Arizona Republic from Phoenix, Arizona on February 18, 1941 · Page 35
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Arizona Republic from Phoenix, Arizona · Page 35

Phoenix, Arizona
Issue Date:
Tuesday, February 18, 1941
Page 35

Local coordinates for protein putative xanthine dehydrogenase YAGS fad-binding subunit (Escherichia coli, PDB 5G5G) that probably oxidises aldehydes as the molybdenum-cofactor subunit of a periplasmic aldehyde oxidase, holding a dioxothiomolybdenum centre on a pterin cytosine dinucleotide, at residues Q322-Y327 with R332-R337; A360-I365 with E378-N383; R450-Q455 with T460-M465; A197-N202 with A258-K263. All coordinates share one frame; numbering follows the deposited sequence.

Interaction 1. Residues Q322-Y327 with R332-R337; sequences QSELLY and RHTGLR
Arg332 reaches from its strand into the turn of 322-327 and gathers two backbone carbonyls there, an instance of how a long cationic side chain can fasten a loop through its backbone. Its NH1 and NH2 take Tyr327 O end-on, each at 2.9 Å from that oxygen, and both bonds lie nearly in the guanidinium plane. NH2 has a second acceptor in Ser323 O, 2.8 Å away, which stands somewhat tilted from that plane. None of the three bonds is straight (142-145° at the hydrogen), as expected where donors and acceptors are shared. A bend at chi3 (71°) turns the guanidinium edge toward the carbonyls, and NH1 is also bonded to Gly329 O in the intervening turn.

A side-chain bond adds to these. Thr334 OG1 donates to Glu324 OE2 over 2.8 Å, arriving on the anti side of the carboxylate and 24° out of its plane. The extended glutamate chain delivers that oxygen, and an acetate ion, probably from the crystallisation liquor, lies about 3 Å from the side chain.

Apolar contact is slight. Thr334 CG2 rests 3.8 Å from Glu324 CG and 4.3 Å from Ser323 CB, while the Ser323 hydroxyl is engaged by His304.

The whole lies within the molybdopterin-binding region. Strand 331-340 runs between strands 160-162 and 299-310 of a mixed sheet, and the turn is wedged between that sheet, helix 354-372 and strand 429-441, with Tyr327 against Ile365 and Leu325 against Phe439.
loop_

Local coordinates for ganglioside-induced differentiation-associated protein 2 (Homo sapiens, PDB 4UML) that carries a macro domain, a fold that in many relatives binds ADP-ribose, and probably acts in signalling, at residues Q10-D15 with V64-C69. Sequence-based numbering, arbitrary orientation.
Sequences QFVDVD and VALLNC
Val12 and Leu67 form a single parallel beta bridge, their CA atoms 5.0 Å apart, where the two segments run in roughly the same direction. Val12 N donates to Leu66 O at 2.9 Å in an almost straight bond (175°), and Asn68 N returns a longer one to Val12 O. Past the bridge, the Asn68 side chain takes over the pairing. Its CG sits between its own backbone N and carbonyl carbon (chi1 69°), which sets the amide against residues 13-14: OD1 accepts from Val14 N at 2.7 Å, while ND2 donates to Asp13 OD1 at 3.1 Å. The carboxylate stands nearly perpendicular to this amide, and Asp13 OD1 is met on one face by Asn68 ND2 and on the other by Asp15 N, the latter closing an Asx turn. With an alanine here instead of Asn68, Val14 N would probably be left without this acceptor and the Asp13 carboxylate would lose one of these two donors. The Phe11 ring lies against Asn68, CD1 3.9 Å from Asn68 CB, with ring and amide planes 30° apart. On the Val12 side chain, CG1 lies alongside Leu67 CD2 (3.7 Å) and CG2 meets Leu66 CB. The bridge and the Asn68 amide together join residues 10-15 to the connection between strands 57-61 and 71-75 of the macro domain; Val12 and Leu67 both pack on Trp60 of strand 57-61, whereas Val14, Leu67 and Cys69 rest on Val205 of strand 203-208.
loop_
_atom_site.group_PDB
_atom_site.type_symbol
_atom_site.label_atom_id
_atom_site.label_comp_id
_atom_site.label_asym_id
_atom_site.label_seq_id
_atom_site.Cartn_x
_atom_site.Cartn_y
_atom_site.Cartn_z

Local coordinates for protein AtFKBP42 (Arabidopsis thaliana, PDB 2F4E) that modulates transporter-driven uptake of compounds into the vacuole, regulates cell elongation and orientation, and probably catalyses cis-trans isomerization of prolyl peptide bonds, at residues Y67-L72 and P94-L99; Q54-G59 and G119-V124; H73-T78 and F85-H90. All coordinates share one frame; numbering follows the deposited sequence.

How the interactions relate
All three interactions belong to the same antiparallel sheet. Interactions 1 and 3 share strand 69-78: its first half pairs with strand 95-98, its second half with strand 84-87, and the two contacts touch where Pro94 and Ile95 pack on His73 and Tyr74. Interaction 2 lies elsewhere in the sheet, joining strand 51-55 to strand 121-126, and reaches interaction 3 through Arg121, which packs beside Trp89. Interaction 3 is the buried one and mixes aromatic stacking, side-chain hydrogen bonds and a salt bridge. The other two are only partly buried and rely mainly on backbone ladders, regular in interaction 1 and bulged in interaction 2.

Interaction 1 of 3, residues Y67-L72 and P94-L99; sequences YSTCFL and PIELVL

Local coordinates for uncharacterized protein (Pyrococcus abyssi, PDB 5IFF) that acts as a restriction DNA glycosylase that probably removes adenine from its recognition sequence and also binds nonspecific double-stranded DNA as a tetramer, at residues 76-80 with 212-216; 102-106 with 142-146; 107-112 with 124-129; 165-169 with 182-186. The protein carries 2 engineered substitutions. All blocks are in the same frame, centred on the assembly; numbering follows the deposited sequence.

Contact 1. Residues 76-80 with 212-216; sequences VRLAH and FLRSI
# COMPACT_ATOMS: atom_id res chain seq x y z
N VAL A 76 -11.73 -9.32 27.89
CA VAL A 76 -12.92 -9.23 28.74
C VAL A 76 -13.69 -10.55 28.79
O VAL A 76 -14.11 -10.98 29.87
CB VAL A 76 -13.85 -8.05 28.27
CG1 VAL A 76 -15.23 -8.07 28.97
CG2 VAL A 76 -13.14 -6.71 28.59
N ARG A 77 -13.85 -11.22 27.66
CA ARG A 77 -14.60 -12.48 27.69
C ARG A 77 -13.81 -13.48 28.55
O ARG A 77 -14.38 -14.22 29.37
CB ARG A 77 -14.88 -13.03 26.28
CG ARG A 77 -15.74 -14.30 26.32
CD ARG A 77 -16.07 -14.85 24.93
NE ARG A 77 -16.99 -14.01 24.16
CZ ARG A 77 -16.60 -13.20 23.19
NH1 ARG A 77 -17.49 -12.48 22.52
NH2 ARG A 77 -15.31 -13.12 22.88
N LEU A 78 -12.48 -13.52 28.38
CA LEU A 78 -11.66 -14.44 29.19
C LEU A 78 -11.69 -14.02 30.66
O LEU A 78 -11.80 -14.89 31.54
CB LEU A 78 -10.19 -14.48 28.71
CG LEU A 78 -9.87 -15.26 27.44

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one 3-1111 Higher Wool Prices Seen Arizona Republic, PHoenix, Tuesday Morning, February 18,1941 Out Of America's Pocketbook Page Three wool growers are enter- annual shearing season ' prospects in 10 n ie W. Lee, sec- Arizona Wool Grow- in, reported yesterday, the U. S. War De- through the priority ormnp'pd to fisk bids , n 3 8 ns that will cost together a new tax and will almost Bondholders, Business, Small Incomes Seen Revenue Source (EDITOR'S NOTE: The federal covernnwnt rom« up with * •—-•— -—-^ —— • ™™i \\. H. Kaesdale In Ihlft MTnntl and war profl WASHINGTON, each of sor K e shirting; 3.000.000 2,000,000 blankets, socks. ii«l>Ms, we have been mform- ,1J Washington, will be opened V£« "awarded within three **£ Sfc 'evident this will have *2Sbuna effect upon the mar- Lf«there appears to be no dis- Washington to deny an equitable price for raM _ 300.000.000 of wool To be sheared in States this year, 40,already have been "ffiS and the government's Preparedness orders will 1,000,000 pounds. Lack of ' T prevented the , „..* country of the , wool it was anticipated sent here in competition So far the signs have pointed to: 1. Laying a tax upon the yield from government bonds and making another effort to tear away the shield that thus far has protected state and local bonds from taxation. 2. Lifting the tax on excess profits to make certain the defense drive builds no new fortunes. S. Making new alterations In the income tax structure. _ 4. Increasing some of the excise taxes, laying similar taxes upon new articles. The excise tax in many respects verges closely upon the domain of the sales tax, and President Roosevelt has declared himself opposed to a tax policy which restricts general consumption so long as men and machines are idle. This does not mean, however, "'SliM^dx outfits are shearing!that he is opposed to using such a ii Salt River valley or the tax when it is laid upon selected £J£UiE foothills at* present. sa He estimated 300,- mn sheep have been pastured in Arizona this winter. For- articles. Here. upon the effort is to £L from the valley fields as MM they are sheared. _ 0 -- • Probationer h Given Year «e Smith, 48 years old. col- nrf. 1623 East Jefferson street ^sentenced to one to two years' Jmprisonment yesterday after pro- ffin granted him gm on an aggravated was revoked. _ was granted a two-year conditional release January 27 by Superior Judge Dudley W. Windes ate he had pleaded guilty to as- suiting Almeta Smith, also of 1623 East Jefferson street, December 28. , . .._ Smith was arrested by sheriff s deputies after police received a ttporthe set fire to a davenport in in East Jefferson street home last nek. Clarence Williams pleaded not milty to assault with a deadly weapon and will be tried April 4. Trial of 0. L. Thompson on an intoxicated driving charge also was set for April 4 when he pleaded not guilty. Cases continued were those of Jlillard Thurman, abandoning his wife, and Joseph Goon, bastardy. reach articles that fall into the luxury, or nonnecessity, class, so that the tax still will be garbed in the theory- that men should be moved jtaxed according to their ability to ipay. Nevertheless, the old maxim of the late Speaker Kainey still holds true: The principal job of a tax hill is to get the most feathers with the least squawking from the goose. In addition to the ideas that have been pondered by the administration, several Republicans have spoken up about the tax problem. Senator Taft of Ohio has proposed a further lowering of exemptions and a boosting of rates to provide a bigger tax take from the low- income groups. And Representative Treadway of Massachusetts introduced a resolution to create a joint congressional committee on federal finance to be composed of members of the senate finance and appropriations committees and the house ways and means tee. four weeks assault s and appropriations commit- It would co-ordinate the "appropriation and revenue-raising committee of congress by providing an over-all picture of the federal government's financial situation." "Merger" ~ ~ from i dollars of revenue. „„.,„-. one third of| Its experts are combing through old revenue laws, studying the ' dip- Mr Lee saidL, yields and collection difficulties of old taxes, weighing the polities sn'idea of what the war of lifting the rates and broadening wants the bids will the scope of present taxes. . , r.- ,-_„..-= .... only year of billion-dollar spending that lies between 1789 and 1914. It was in this period that the ways and means committee, after levying taxes on everything it could think of—sugar, two cents a pound; pig iron, $9 a ton; salt, 18 cents a hundred pound—dug up the income tax. Already, the committee had put a blanket tax on everything made, from raw material to finished product. Manufacturers were taxed on the total value of their products as well as specifically on their production per ton, per pound, or yard. The bond tax problem is likely to be more difficult for the treasury, and congress, than either a reshaping of the income tax or the various business profits taxes. Stubborn Opposition Time after time during the last 20 years, presidents and secretaries of the treasury have asked congress for power to tax state and municipal bonds. Always they have met such stubborn opposition from the cities and states that congress has backed away fearfully. The question of states' rights is involved, and a constitutional amendment might be needed—an amendment which would be hard to get past the state legislatures. Without such an amendment any law which sought to collect such a tax probably would be contested in the courts. It would be easier to get permission to tax federal securities. And Secretary Morgen- thau appears to have shown that taxation will not hinder the selling of such securities. Back in December, he issued half a billion dollars of wholly taxable defense notes—the first such issue in history. It runs for five years, bears the low rate of three quarters of one per cent interest. He could have sold eight times as many as he offered. To crack off the shell of tax exemptions that protects long-term government, by throwing its own securities open to both state and federal taxes, would have to pay so much more in added interest charges that it would lose most o£ the tax income it collected from that source. They have denied vigorously that tax-exempt bonds were a hiding place for millionaires' fortunes. One such study said a review of the assets of 3,011 estates of more than a million dollars, and with a total gross value of 10 billions, showed only about a tenth of the gross —or a billion dollars—invested in exempt bonds. But, regardless of what may happen to state and city bonds, the person who buys future issues of the federal government is likely to pay tax on the coupons he clips from those bonds. Picnic Arranged By Iowa Society Members of the Iowa Society of Arizona will hold their annual spring picnic at No. 1 Ramada in Phoenix Mountain Park Saturday, it was announced yesterday by Mrs. M. A. Richardson, president. Speakers will be the Rev. C. S. Reynolds, pastor of Garfield Methodist Church; Neri Osborn, sr., and Mrs. R. K. Truesdale. The picnic is scheduled to start at 10 a. m. Entertainment features will include community singing and a concert by the Work Projects Administration band. A basket luncheon will be served at noon with the committee furnishing coffee, cream and sugar. Officers of the association, in addition to Mrs. Richardson, are Clarence H. Bell, vice-president; Mrs. Otis Paddock, treasurer; Warren H. Thomas, secretary; Mrs. H. C. Aicon. Dr. J. C. Norton and Mrs. L. D. Pedrick, directors. o India has made war risk Insurance compulsory. Local Fraud Case Argued LOS ANGELES. Feb. 17— (AP)— Oral arguments were heard in the ninth circuit court of appeals today m the mail fraud case of George Comes and Earl Canning of Phoenix. They were convicted in Phoenix in connection with operations of the Union Reserve Life Insurance Company and its holding firm, the State Securities Corporation, with which both were connected. Comes was convicted of mail fraud and conspiracy and sentenced to two years in prison. Canning was convicted of conspiracy to defraud and ordered imprisoned for one year. George T. Wilson and Charles A. Carson, attorneys for the defendants, argued that evidence at their trial was insufficient to support the verdict. Frank E. Flynn, United States attorney for Arizona, is here to represent the government in the appeal. New Mexico Death Blamed On 'Temper' SANTA FE, N. M., Feb. IT- CAP)—A death certificate was filed with the state health department today cryptically listing the cause of death for the deceased as "high temper". Officials said the general idea was clear, anyway. U. S. To Induct 105 Trainees A new class of 105 selective service trainees will be inducted today and tomorrow at Arizona district headquarters, U. S. Army Recruiting Service. This will be the last February induction class. Another class of 600 men, however, is scheduled to be inducted between March 3 and 12. Five enlistments were accepted at local headquarters yesterday. These were: Curtis Stewart, jr., Young, assigned to Mather Field; Jack H. Patterson, Wickenburg, to Las Vegas, Nev.; James L. Waiter, Phoenix, to Philippine department infantry; McKay L. DeSpain, Safford, to Fort Bliss; Mansel E. Taylor, Safford, to Fort Bliss. New enlistment quotas of eight in the Hawaiian department Infantry and two in the Hawaiian department, Field Artillery, were received at recruiting headquarters yesterday. Clubs To Hold Joint Meeting Members of the 20-30 Club will be guests of the Phoenix Kiawanis Club at noon today in a joint meeting of the two service organizations in Hotel Adams. Fellowship, it is stated, will be the keynote of the joint meeting. The program will include experiments with liquid air by C. L.'Rivers. These will include frying a steak on ice and similar feats. The musical program will include songs by Blythe Charlet Miller, contralto, who recently appeared with the Orpheus Club in its annual concert. Bob Becker, former president of the 20-30 Club, now a member of the Kiawanis Club, will preside. Burglars Get Prison Term Two Mesa men who stole a safe containing $4,000 and other valuables from the home of J. A. Bailie in Mesa New Year's Day and were arrested by deputies of Lon Jordan, sheriff, four days later, were sentenced to prison yesterday. They are Walter O. Parvin. 30 years old, a federal agricultural inspector's helper, 138 West First street, and Winston G. Carter, 23, a truck and tractor driver, father of a two-year-old son, resident of Harvey Auto Court on East Main street. Superior Judge Dudley W. Windes sentenced them to one to two years' imprisonment for grand theft, to which they pleaded guilty. The pair, who said they never be- DR.W.A.AMMONS DENTIST Formerly In Fox Theatre Bids. NowaiSOSLuhrsBldg. Phone 3-4860 fore were arrested for any offense, assisted deputies In recovering the safe from the desert near Perry< ville, where they had buried It, ana- all but $207 of the money as well as a $300 diamond ring and valuable papers. o ~ Gumany has banned women bus drivers. You con none HOI WATER Anywhere with BU-GAS Service. FIVE POINTS Free Parkiaf G\VE&ett0i{iqkt'st LOW COST 1 LE.S. Lamps are scientifically designed to provide the right amount and the right kind of light for all strenuous seeing tasks. They filter the glare from all light directed downward and allow enough light to be reflected upward to provide general illumination. I. E. S. Lamps are more attractive and give better light, yet cost no more than ordinary lamps. See them demonstrated today at your Favorite Store. I.ES. LAMPS ARE AVAILABLE IN A WIDE VARIETY OF TYPES AND MODELS. PRICES START AT ONLY $4.95. EASYTERMS1 Sold By Your Favorite Store and The Light Co. bonds, however, he would have to go to congress. The treasury figures that there are upward of 70 billion dollars of tax-exempt securities of all kinds outstanding, half of them wholly exempt, half only partially exempt. Of these, 47 billions are of the federal government, or guaranteed by Back in May of 1939, Secretary it; two billions are of federal agen- Morgenthau appeared before the unguaranteed by the government; the remainder are state and whch Treadway is a member and local, territorial or insular. add up to about 20 billions. "If the ways and means and ap- Of the federal, or federal guaranteed, 19 billions are held by com- house and the finance and appro- mercial or savings banks; six priations committees of the senate insurance companies, seven by fed- could meet each session as one joint State Resident 35 Years Dies eral agencies and trust funds, committee on fiscal policy to con- by federal reserve banks. sider the over-all aspects 13 billions are held privately. penditure and revenue programs, Estimates of how much such a tax would net the federal government reach above 100 millions for federal securities alone. The figure would be almost doubled if state and local securities were added to the list. Opponents of such a tax argue, simplification and greater tiveness would result." But in May of 1939, congress was AT 2:3O P. M. James Preston Hensley, 81 years eld, an Arizonian 35 years and not paying much more attention to Tempe resident 12, died yesterday administration suggestions than it TODAY morning in a local hospital after a is to those of Republicans now brief illness. He suffered a stroke 6 years of congress' life, however, -the ways and Funeral service will be held at 10 means committee handled both rev- however, that the increased inter- tin. tomorrow by the First Church ON THE MAIN FLOOR We're In a holiday mood, celebrating the arrival of hundreds of yards of the season's newest Luxabla fabrics. See them actually worn in our glamorous fashion show Today and Tomorrow. Every costum* is easy to make, and you can get the> patterns our pattern section. All the fabrics 'have been Lux tested to insure safe, easy washing. enue producing and appropriations est the states and cities would have of Christ Scientist of Phoenix in Memory Chapel of the A. L. Moore way, the agency of congress that than the federal government would and Sons Mortuary. be able to collect in taxes. will be in Greenwood Memorial have argued also that the federal Park. Born In Chfflicothe, Mo., aware of the fact that the money had to be raised In some manner. Hensley was in the mining and cattle business in Colorado before com- First Billion-Dollar Tear But in 1865, the committee got tagto Arizona. He resided at 1145H so busy trying to find ways of fi- van Ness avenue in Tempe. To relieve pain, lift shoe Civil War that the pressure and remove corns—get these tooth Survivors include two sons, J. house turned the job of appropri- , . Walter Hensley, Tempe, and Ru, , dolph H. Hensley, Laveen; two The fact may not be significant when the needs of that . , Teape, and Mrs. Elnora Wright, final year of the war are consid- Cntonde; and two grandchildren, ered, but it is true that 1865 is the TRY IT TODAY! Suede finished printed piqua it new. See it in fine wale, fresh multi-colored stripes and florals. "*S NEW...different...deHghtful FIRST TIME I TRIED NEW ZEPHYR-FRESH UKBUOY, I KNEW IT WAS FOR/ME/ THAT SWELL. GLOWING-CLEAN FEELING.' MARVELOUS. 1 LIFEBUOY'S B.O.'PROTECTION WON ME LONG AGO ...NOW THAT ZEPHYR-FRESH SCENT MAKES THE SOAP IVE ALWAYS THOUGHT THE BEST BETTER STILL Mphyr-fresh, tangy scent will Almost an unlimited selection of new Talk-o-the-Town and La Jerz prints. Beautiful colorings. creamy lather will give *°»« glorious zing and zip ** "to • class by itself." users eanness LUX FASHIONIST ITS THE MODERN THATHEAD-TO-TOS DAINTINESS YOU GET FROM NEW ZEPHYR-FRESH LIFEBUOy/ SUCH GENTLE LATHER,TOO/ style, color, or washing problems. Her hints wm help you keep washables lovely loncer—as will the regular- sized box of Lux (one to a customer) she'll give to every woman attending the show. in bold, colorful designs of great beauty. Be sure to see a special mix-match Luxable wardroba tor oung Americans, featuring Talon slide fasteners, at the Lux th In the fabric department. The lashionist will be glad to show It to you. MAIN FLOOR FABRICS DEALERS NOW HAVE IT.:i IN THE SAME FAMILIAR CARTON AT NO EXTRA COST TO YOU! , bettcr-than-ever Zephyr- yes-but with the FASHION SHOW ON THE MAIN FLOOR Washington at Second Street germ-removing Properties that have made Lifebuoy ' oath soap o f millions! Warm £°n« and heavy clothing are sure ^™ s « of perspiration. Don't let *0. follow. Use delightful new yr-Fresh Lifebuoy in your daily for all-over, all-day protection!